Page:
Large intestine (colon) and rectal cancers are two of the most common cancers affecting men and women, and particularly as they age.
This cancer begins in the lining of the large intestine or rectum, the mucosa. If it is discovered while it is still in the lining before eroding into the muscular wall of the intestinal tract, then there is a 95 percent cure rate. But once it penetrates the muscular wall, the survival diminishes to approximately 70 percent, and if it spreads into the lymph nodes, the drainage sites where the inter-cellular fluid will be filtered, then the cure rate drops into the 30 percent range, but once it is in the liver, there is really no cure that point.
As the cancer grows, it encircles the intestinal track from within, which is referred to as an “apple core lesion.” Eventually, the cancer would block the fecal flow completely.
Before surgery it is critical that the intestinal tract be cleansed. The patient is put on a liquid diet and has laxatives. Enemas are also given. A clean intestinal tract is important because fecal matter are mostly germs, which would increase the risk of any infection.
At surgery it is important not to manipulate the cancer itself, to prevent the spread of cancer cells into the veins and lymphatic vessels (which transport the fluid from between the cells). This avoidance of handling the cancer itself is called the “no touch technique.”
When surgery is performed on the large intestine, the area involving the cancer and healthy large intestine a few inches above and below the cancer are removed (resected). Then the continuity of the intestinal tract is restored with either sutures or staples. When using the stapling device it is negligent to obstruct the passage way, the lumen, for the fecal matter to pass through.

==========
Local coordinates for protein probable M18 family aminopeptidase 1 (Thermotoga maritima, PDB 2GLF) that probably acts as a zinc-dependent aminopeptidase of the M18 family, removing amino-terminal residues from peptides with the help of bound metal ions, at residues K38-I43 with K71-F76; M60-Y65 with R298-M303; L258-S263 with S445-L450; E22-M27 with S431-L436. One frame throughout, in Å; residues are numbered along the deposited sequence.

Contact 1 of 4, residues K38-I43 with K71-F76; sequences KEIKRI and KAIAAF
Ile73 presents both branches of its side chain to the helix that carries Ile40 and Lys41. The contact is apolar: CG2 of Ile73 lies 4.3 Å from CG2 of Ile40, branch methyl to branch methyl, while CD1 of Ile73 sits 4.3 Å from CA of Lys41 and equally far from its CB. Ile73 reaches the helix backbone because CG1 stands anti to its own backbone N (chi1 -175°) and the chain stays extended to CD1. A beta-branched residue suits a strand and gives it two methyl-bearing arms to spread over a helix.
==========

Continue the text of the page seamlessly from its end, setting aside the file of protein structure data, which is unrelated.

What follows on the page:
When the cancer has caused a total blockage of the large intestine, then the cancer is removed but the upstream end of the large intestine is brought out through the abdominal wall as a colostomy. Then, after a few months, an operation then will take place by suturing the two ends together, but this occurs after the few days in which the intestinal tract is thoroughly cleaned.
More than 1/3 of rectal cancer‘s are able to be felt by the rectal examination. If the cancer is higher up, above a few inches, then it would be possible to remove the cancer and sew the large intestine back to the remaining area of the rectum.
If the cancer is too close to the anus, there is not enough healthy flesh between this cancer and the large intestine for suturing together. Therefore, the entire lower rectum is removed. This is called the of abdominal-perineal resection. The surgeon operates through the abdominal cavity to reach the cancer from above and to perform a colostomy, and at the same time the operation occurs surrounding the anus and removing the rectum with the cancer from below. Drains are inserted.
If the surgeon literally scrapes the inside of the sacrum, the lower most portion of the spine, that would sever multiple blood vessels and create a severe hemorrhage which can cause the death of the patient. There is a natural cleavage plane, layers of separation between areas of flesh, and is imperative that the surgeon not scrape the sacral bone. To do so would be negligence.